Jump to content
Impact Bumpers


Gruppe IB
  • Content Count

  • Joined

  • Last visited

About SilverWT

  • Rank
    IB Glitterati

Contact Methods

  • Website URL
  • ICQ

Profile Information

  • Location

Previous Fields

  • Current 911
    1984 3.2 - Lightened & Tweaked + 1983 SC - Stock-ish

Recent Profile Visitors

1,287 profile views
  1. That's OK for an SC, the problem is people get used to modern cars with smart electronics that give low idle speeds. +1 Mark
  2. +1 At that height the both the ride and handling will be compromised and you are likely to get rubbing with 9s depending on how stiff your bump stops are and the camber. This will not be at the edge of the rear wing, but a bit further up in the arch. The heat generated will blister the paint, don't ask how I know...
  3. High speed bottoming out on track only and then only in the dip at the bottom of the downhill section after Paddock hill bend at Brands. Not had a problem at other tracks, or any time on road. That's with 245/45s and 6mm shims. Mark
  4. Mike Bainbridge still gets my vote, http://www.mbporsche-engineering.co.uk/ Still more than happy with the work he did on my 915. Mark
  5. According to Bentley it is 188C, or 370F. Agree it seems hot, but that's what it says. If its a missprint they got both the C and F value wrong. Mark
  6. By getting the car fully up to temp on a hot day and then letting it stand running for some time and if the fan does not come on then, check the switch with a meter. The switch does not turn on the fan until the oil in the cooler gets to 188C. Fans were not fitted to all 3.2s and are only necessary in hot regions on a hot day in standing traffic, e.g. after you unexpectedly hit a traffic jam straight after a motorway blast. On the move the fan has little effect on temp. Where are you located? Are you getting hot oil issues? In hotter States in the US the guys fit a switch from a BMW as a precaution, as it turns on the fan at a lower temperature. You need to do a search on Pelican for more info. Mark
  7. Yes, but. All the new standards concentrate on friction and film retention under rotation, meshing and sliding. There is no longer a need for manufactures to be concerned with impact, which you only get in a flat tappet engine. Synthetic oil and their additives perform very well in all aspects needed for a modern engine design, not so sure they do so well in the case of impact. Older non synthetic oils with more traditional additives have a proven track record regarding impact performance. From the chemistry involved it is also highly likely that, additives aside, a non synthetic base will have better impact performance than a synthetic base. So what we use in our older engines has to be a compromise based on what is available today. Mark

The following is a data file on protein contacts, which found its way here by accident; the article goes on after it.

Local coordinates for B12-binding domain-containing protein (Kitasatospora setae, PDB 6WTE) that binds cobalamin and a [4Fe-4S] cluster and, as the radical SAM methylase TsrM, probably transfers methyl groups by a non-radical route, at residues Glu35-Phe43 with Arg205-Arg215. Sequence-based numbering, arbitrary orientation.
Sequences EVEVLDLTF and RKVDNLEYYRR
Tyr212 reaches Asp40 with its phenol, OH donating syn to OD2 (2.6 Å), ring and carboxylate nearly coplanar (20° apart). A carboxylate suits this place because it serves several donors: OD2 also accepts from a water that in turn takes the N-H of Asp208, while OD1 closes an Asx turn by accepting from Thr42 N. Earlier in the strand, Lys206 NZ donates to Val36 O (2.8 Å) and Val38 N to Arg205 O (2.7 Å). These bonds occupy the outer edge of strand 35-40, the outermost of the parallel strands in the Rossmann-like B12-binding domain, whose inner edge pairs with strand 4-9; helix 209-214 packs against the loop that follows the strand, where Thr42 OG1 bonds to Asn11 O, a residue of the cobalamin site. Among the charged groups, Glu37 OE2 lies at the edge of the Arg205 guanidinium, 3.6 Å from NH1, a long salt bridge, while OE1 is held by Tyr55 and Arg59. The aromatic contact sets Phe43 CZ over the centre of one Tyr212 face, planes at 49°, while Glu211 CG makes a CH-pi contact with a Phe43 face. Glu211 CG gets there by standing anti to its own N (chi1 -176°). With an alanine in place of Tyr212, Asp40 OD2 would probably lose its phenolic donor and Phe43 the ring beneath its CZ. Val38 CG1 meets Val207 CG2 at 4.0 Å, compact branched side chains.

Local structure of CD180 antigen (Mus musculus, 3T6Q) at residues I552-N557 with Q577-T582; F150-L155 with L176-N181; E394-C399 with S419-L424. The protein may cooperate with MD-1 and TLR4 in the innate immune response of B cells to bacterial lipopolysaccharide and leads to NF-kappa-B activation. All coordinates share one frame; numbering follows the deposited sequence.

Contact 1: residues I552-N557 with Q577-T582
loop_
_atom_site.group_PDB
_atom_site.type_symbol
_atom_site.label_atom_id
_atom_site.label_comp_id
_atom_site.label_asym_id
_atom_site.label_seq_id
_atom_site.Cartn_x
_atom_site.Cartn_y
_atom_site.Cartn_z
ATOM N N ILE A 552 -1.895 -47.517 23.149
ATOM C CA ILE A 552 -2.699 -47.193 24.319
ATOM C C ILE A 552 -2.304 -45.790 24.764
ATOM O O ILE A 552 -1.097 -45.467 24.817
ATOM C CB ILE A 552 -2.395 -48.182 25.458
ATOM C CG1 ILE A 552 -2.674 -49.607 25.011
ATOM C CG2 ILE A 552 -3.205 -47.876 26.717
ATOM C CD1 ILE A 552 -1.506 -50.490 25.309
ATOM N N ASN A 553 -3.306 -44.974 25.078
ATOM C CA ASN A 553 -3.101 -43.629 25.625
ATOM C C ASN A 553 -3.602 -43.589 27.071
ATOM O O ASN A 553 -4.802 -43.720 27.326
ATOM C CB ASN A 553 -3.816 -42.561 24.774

8. If many of us can drill out broken exhaust studs without damaging the threads, laying on our back under the car with a hand drill, it will be a breeze with heads under a pillar drill. Have a search for various post on on it. Mark
  9. True, but the question was potential adjustment of what was in place. Mark
  10. Looking good Std sports shocks/struts are green Bilsteins, but I think very later cars may have had black Boge sports ones (not be confused with the std non sports black Boge). Koni make adjustable shocks that are usually yellow, but aftermarket sports Bilsteins are also yellow. Shock adjustment won't effect ride height, have a search on here for plenty of inf on ride height adjustment. Matk
  11. SilverWT

    Next Challenge

    Three pumps. As well as the intensive one on the tank by the shock tower and the main windscreen one by the battery there is the headlamp one on the main tank under the nearside wing. You need to get yourself a manual. I see Nice has just replied as I was typing
  12. The fuel pressure regulator should retain pressure in the fuel lines/rails when the engine is turned off, this would prevent fuel vaporisation. You can attach a pressure gauge to the fuel rail test port (left side rail at the end near you when you are looking into the engine bay) and measure pressure drop against time, on turning the engine off it should be 2.5 bar falling to 1.0 bar after 20 min. Mark
  13. Gently twist it anticlockwise. The needle is a tight press fit on the shaft and the shaft has a built in stop to twist against. If you do this in combination with the odometer cog replacement the speedo needle will already have been removed by pulling upwards while twisting against the stops and you can push it back on in the desired place. Mark
  14. The Odometer on my 3.2 packed up a couple of month ago, it was the usual "disintegrating cog" problem, so replaced it without issue (except coming to terms with £38 for a little bit of plastic!). My speedo has always annoyed me by over reading by too much, especially at low speeds (a true 26 mph when reading 30 mph) and so decided to try and fix it by adjusting the needle stop position a bit (down a bit further below the first marking). I guessed at about 6mm lower expecting to have to adjust it a bit when comparing it to a GPS reading, but looks like I was lucky first time. Road test showed it to be spot on at 20, 30 and 40. Then 49 at an indicated 50, 58 at an indicated 60 and I am very confident that it will be 85 at an indicated 90. So, an easy adjustment if you have the glass off your speedo. Mark
  • Create New...